Why Is My Cat Guarding His Food?

CatChannel behavior expert Marilyn Krieger, CCBC, discusses resource guarding and ways to help correct it.

Q: I have two cats, a brother and sister. They are both 12. They have always eaten together and slept together.  Lately, it seems like he is trying to (quietly) keep her away from the food. She seems intimidated and she doesn’t want to eat with him anymore.  I think she is getting some kind of negative vibes from him over the food.  What’s going on here? 

A: From your description, it sounds like your male cat is engaging in a behavior called resource guarding. Cats who resource guard try to keep other animals away from coveted resources, such as food, litterboxes and sometimes their favorite people. In your cat’s case, the coveted resource he’s guarding is food.

No matter how friendly and bonded your cats are with each other, each cat should have his and her own feeding station. This includes a food bowl and a fresh supply of water. In order to ensure that both cats get their share of the food without conflict, the food bowls should either be on other sides of the room from each other or possibly in separate rooms.

It’s not entirely clear why, after 12 years, your cat is now resource guarding. It is possible he engaged in the behavior before and you didn’t notice it. Another possibility is that something has changed about the food or the feeding circumstances. Perhaps you are feeding less, have changed brands or are feeding at a different time. Maybe your cat’s appetite has changed.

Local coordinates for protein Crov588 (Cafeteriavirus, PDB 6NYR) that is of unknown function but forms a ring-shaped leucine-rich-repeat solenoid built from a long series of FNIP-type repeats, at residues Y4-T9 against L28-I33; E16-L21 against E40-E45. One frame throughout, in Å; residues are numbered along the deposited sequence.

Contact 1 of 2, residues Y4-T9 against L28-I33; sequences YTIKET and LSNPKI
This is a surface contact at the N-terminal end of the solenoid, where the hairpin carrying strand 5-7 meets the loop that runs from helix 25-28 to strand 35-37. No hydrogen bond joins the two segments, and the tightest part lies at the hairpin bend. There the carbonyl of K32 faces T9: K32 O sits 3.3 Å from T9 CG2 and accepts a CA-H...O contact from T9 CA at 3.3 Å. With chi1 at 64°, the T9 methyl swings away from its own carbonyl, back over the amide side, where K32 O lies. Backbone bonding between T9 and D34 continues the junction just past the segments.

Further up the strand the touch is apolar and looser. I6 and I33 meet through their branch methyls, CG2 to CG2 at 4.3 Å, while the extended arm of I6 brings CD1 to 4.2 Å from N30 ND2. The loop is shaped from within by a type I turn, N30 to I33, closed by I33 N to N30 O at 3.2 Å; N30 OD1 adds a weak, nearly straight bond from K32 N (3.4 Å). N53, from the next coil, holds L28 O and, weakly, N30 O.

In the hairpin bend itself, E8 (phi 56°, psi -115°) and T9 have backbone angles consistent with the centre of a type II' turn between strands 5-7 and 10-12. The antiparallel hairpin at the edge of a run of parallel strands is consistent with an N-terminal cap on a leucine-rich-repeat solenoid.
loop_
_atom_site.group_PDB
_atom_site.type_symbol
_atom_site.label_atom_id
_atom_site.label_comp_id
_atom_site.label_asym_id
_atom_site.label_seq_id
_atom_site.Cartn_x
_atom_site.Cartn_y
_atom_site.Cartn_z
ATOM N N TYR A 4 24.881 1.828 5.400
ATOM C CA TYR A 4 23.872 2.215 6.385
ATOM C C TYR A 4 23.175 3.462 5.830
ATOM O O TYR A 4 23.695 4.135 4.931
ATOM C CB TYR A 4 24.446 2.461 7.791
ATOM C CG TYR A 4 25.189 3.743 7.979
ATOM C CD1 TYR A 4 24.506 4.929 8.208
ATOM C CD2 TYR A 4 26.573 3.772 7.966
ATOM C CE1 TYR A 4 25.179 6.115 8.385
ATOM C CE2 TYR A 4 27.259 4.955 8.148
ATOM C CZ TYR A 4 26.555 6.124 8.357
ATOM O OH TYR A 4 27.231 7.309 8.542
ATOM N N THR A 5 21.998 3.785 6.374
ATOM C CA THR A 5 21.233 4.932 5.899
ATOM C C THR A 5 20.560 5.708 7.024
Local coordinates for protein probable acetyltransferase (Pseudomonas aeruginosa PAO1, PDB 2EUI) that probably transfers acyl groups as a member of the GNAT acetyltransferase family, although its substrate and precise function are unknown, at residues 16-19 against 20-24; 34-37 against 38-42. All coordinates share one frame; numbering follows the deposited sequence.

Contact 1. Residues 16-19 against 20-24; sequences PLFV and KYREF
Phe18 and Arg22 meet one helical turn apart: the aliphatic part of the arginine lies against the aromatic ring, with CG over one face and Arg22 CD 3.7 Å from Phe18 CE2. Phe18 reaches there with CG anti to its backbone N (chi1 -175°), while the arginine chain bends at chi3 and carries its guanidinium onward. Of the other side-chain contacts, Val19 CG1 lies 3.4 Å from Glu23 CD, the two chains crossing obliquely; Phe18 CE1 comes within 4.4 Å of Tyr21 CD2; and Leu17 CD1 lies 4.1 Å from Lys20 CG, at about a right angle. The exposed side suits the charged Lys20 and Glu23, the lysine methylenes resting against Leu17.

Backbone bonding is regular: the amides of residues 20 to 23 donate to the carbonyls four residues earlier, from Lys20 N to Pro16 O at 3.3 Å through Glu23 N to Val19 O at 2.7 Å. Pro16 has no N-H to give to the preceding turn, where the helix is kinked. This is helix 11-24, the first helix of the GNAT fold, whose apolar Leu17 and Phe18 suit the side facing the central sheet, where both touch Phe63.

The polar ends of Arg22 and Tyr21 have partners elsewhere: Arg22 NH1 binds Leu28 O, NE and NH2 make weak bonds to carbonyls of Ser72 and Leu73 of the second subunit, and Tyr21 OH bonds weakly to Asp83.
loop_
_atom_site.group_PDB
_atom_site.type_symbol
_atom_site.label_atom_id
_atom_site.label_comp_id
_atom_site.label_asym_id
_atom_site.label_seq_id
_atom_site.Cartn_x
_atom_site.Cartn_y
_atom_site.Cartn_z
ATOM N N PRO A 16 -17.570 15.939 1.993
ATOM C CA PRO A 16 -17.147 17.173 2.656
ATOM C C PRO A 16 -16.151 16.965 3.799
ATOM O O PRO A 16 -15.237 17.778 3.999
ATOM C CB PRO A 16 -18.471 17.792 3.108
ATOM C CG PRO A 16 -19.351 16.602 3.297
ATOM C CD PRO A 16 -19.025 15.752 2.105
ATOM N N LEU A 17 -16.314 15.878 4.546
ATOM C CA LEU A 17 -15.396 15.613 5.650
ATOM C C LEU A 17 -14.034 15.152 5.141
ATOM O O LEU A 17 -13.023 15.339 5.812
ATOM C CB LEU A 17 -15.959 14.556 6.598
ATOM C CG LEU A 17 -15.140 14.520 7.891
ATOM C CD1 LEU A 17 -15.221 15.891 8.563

You may want to consider providing both cats with more meals during the day. If they are on diets, divide their regular meals into three to five small meals every day. The cats can be given the same portions of food they usually eat, but instead of two meals, the food can be rationed into three to five small meals each day.

Provide your cats with alternative activities that are more fun then resource guarding. Both of your cats will probably enjoy treat balls that are filled with their favorite, healthy snacks. In order to eat the food, the cats will have to work a little bit, rolling the balls around in order for the food to fall out. Besides a little exercise, treat balls will take the edge off of the hunger between meals. When you first present your cats with the treat balls, show them how they work. Some cats need a little extra encouragement when first learning how to use them.

Another fun activity that your little foodie cats may enjoy is treasure hunts. Just before going to bed, hide small pieces of favorite treats around the house on the cat furniture, perches, shelves and other places the cats like to hang out. Besides providing the cats with a bit of a challenge, treasure hunting for snacks provides exercise and is fun for everyone.

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